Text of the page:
An international research team has identified a new family of bacteria that could be used to identify and treat children’s urinary tract infections.
The research team identified the microorganisms as Pseudomonas aeruginosa and Clostridium difficile, which cause urinary tract infection.
The findings were published in the journal Nature.
The team found that the bacteria are capable of breaking down and digesting the intestinal bacteria that cause UTIs.
They also noted that the microorganism can be isolated from human faeces and can be found in faecal samples from people with UTIs or who have recently had an UTI.
The bacteria can be identified by isolating them in a human sample, which is known as a stool sample.
They have been used in UTIs in humans before and in animal models to identify bacteria that trigger UTIs, but this is the first time they have been found in a live human.
“We have shown that these bacteria can live in our faecia, and this allows us to identify them and isolate them,” said study lead author Jules Buitel, a microbiologist at the University of Exeter in England.
The findings have important implications for UTIs and the treatment of UTIs at the hospital.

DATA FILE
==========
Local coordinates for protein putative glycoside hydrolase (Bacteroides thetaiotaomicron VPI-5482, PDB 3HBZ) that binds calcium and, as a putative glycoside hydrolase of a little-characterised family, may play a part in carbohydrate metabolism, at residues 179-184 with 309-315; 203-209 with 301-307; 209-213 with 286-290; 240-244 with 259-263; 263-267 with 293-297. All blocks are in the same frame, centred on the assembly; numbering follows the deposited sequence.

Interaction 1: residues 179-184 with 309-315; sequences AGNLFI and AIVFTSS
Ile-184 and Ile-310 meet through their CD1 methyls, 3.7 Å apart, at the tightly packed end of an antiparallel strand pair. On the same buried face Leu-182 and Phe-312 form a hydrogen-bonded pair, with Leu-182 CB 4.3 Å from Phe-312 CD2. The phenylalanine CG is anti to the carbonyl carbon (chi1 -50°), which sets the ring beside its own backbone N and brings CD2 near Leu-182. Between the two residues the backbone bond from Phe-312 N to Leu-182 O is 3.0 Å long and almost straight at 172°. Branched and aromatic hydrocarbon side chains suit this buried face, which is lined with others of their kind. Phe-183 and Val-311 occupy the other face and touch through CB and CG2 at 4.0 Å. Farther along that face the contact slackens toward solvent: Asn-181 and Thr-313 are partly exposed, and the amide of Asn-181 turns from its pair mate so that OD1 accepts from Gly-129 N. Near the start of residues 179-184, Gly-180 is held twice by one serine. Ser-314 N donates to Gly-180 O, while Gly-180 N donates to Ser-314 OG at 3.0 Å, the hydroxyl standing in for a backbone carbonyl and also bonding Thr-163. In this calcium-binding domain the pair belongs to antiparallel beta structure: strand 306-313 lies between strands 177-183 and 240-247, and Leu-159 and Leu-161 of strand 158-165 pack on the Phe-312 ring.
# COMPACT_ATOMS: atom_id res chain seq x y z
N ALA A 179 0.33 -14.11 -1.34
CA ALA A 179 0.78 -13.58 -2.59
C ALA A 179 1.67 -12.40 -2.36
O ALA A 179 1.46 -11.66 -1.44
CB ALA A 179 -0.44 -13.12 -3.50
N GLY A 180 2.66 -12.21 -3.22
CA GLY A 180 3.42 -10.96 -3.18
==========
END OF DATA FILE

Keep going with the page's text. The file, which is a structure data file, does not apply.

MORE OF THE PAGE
“There is no cure for UTI, but there is a treatment and it is effective,” Buitels said.
“It has not been used yet in humans, but it has been used successfully in animals and we are looking at the possibility of that in humans.”
The researchers also said they could use the findings to help identify people who are at risk of UTI in the future.
“This is very exciting because this could help people who have UTIs with a better diagnosis,” Buell said.
Microbiologist Jules Bell said the discovery of these microorganisms is important because it could help us better understand UTIs by looking at how they are broken down in the human gut.
He added that more research is needed to confirm that the bacterial species are capable.
“There are many people with severe UTIs who do not get better, but some of them are still getting better.
I think that it is important to find out whether these bacteria have this capacity,” Bell said.
The study was supported by a grant from the Department of Health, Universities and Science, the European Research Council, the National Institutes of Health (NIEHS) and the UK Medical Research Council.